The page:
Not, to be clear, that they sound like Face to Face. They aren't dance pop, there aren't any women or keyboards. In fact, to me they sound a lot like the Smithereens and Social Distortion, or like those bands might sound if they were raised in a college town instead of Jersey or Orange County. At Pooka Stew's rawest they sound like Green Day at their most professional, and at their prettiest they sound like Deep Blue Something at their most aggressive. They've plainly listened to their Bob Mould catalogs carefully, too, but the parts they seem to have concentrated on are not Hüsker Dü's speed thrash or Sugar's pop bounciness, but rather Mould's slower, more deliberate solo work (with the EP track "Merchants" capturing the drama of "Brasilia Crossed With Trenton" quite nicely), and the combination of this influence with their square rock instincts mainly serves to eradicate any trace of working-class rockabilly from their version of solid rock stomp. In Boston terms, this album sounds to me like the record that Smackmelon's Blue Hour wanted to be, or maybe the record that I wanted Blue Hour to be. It doesn't pretend to be anything other than straight-ahead rock, but it isn't afraid to admit that it was made in a studio, not a garage, and every song has a malevolent melodic hook or three and achingly strained Sugar-style harmonies. I don't think either Michael Barry or Derek Hayes are technically as good as Smackmelon guitarist Duke Roth, but this just leads them to resist the temptation to let every song trail off into guitar solos, which for me works out to be an advantage.
The thing that, in the end, ruined Blue Hour for me is that the lyrics were too boorish to overlook, and Pooka Stew don't have this problem. "In Our Minds" opens with "I dreamed I was a prisoner of the Archduke Ferdinand, / Locked up by his only son so I couldn't warn the man", which I suspect represents more European history than Green Day and Social Distortion combined have been exposed to, much less can recall. "Out of My Head" presents an original reason for excess alcohol consumption, and "Loving Someone Else" is either a ironic romantic realization, or else a memorial to Sugar (the particular way they sing "If you ever change your mind", echoing Sugar's "If I Can't Change Your Mind", is perhaps the only evidence for this last interpretation). The relationship scenarios that serve as the basis for the bulk of the remaining songs aren't exactly Justin Currie or David Steinhart, but they don't objectify or trivialize anything, and "Stay the Same" and "Becky Last Night" both have interesting angles on the balance of power.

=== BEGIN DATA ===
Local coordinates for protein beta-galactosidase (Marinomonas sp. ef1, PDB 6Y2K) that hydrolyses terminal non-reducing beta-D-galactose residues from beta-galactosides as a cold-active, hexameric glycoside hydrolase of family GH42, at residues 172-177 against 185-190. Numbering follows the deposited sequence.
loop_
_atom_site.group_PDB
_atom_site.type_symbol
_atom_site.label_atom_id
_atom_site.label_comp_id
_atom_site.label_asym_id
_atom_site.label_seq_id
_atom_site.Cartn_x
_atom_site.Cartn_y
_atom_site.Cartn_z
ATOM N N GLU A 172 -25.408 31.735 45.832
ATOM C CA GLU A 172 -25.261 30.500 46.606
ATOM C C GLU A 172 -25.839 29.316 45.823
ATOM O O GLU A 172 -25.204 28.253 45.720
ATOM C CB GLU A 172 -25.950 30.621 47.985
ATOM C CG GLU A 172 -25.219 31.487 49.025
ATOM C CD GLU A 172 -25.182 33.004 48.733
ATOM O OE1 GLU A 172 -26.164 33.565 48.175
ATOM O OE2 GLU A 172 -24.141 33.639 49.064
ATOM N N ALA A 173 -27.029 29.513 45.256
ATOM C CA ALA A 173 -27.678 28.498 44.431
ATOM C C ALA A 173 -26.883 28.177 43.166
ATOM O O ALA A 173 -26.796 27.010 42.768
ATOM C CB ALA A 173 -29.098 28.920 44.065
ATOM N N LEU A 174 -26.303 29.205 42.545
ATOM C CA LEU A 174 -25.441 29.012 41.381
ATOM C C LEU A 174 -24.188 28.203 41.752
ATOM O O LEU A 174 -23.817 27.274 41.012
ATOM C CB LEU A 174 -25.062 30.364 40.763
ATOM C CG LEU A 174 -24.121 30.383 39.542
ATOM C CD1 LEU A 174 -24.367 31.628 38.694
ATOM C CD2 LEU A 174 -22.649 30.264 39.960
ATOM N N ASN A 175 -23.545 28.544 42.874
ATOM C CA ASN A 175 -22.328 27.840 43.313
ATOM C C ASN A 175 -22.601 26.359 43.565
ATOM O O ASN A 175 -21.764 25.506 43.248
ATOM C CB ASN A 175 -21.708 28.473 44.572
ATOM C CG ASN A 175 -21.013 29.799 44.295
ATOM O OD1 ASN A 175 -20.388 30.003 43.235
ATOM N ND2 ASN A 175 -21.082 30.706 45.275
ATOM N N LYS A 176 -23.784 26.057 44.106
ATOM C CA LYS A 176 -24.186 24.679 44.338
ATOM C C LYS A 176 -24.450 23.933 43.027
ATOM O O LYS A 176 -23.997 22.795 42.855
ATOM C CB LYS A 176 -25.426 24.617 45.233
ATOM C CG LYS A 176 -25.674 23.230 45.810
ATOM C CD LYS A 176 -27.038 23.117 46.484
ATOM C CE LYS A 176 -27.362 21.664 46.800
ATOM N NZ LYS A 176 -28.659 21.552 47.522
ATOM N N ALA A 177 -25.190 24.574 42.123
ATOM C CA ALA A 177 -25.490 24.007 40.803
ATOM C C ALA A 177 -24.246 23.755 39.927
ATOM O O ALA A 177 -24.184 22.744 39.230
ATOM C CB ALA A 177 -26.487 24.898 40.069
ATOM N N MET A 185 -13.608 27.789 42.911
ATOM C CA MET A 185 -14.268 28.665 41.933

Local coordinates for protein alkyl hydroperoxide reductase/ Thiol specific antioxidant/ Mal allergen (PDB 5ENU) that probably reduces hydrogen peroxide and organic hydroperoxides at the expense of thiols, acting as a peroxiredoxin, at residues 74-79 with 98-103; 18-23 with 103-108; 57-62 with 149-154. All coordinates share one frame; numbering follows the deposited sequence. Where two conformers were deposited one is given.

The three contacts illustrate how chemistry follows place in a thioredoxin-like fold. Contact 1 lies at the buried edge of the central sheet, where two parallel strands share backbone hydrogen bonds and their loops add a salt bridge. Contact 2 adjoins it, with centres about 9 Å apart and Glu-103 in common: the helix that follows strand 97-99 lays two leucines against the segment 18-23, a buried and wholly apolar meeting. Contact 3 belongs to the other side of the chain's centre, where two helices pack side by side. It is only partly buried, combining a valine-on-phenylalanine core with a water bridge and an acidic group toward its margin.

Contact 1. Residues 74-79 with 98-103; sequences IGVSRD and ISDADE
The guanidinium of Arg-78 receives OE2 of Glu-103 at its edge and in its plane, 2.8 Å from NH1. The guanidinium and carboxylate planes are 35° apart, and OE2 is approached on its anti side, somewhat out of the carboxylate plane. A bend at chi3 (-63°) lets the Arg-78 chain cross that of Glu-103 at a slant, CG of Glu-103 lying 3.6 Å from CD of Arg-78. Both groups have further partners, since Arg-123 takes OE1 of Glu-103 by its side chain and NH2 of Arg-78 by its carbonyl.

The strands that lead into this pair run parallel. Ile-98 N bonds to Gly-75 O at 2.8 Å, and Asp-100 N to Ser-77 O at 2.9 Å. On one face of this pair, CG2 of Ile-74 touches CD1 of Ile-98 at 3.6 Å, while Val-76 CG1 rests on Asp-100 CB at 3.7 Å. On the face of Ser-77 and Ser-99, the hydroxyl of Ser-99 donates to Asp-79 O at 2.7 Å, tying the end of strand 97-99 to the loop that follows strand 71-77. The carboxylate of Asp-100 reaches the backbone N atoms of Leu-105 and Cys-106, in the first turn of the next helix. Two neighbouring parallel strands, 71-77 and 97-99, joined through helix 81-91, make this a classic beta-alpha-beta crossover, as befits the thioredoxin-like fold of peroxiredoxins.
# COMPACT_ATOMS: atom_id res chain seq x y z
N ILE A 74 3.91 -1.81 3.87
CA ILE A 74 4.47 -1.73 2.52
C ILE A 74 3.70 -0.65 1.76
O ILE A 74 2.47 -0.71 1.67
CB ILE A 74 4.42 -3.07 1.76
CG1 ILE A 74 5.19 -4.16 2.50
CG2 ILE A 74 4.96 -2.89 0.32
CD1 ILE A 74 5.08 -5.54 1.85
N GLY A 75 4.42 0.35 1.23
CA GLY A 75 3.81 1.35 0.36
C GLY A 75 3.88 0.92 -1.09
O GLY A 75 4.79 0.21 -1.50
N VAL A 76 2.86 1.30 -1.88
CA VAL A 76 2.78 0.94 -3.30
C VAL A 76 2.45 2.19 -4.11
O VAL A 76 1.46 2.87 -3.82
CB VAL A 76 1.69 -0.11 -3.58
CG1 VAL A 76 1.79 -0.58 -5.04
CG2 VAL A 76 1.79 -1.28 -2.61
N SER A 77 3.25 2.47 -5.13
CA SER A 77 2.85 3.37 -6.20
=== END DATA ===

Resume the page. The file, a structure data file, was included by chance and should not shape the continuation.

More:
It isn't the lyrics that keep me playing this album, though, plainly. In fact, I don't think it's anything I can argue for. Some albums I like for reasons I can spell out at nauseating length (and some albums I can spell out reasons for at nauseating length and still don't actually like very much in practice), and this isn't one. It's not adventurous or brilliant or complicated or startling or even that creative. It's standard, and while in a cultural climate where casual extremism and stultifying mildness seem to be the prevailing forces, standardness is unusual and in a way courageous, that's not the point, either. The point is that remembering the last time I listened to this record makes me want to be listening to it again now, and you're unlikely to have heard of Pooka Stew any other way, so I'm recommending them to you, for no better reason than I like them myself. Some weeks, that's all I've got for you.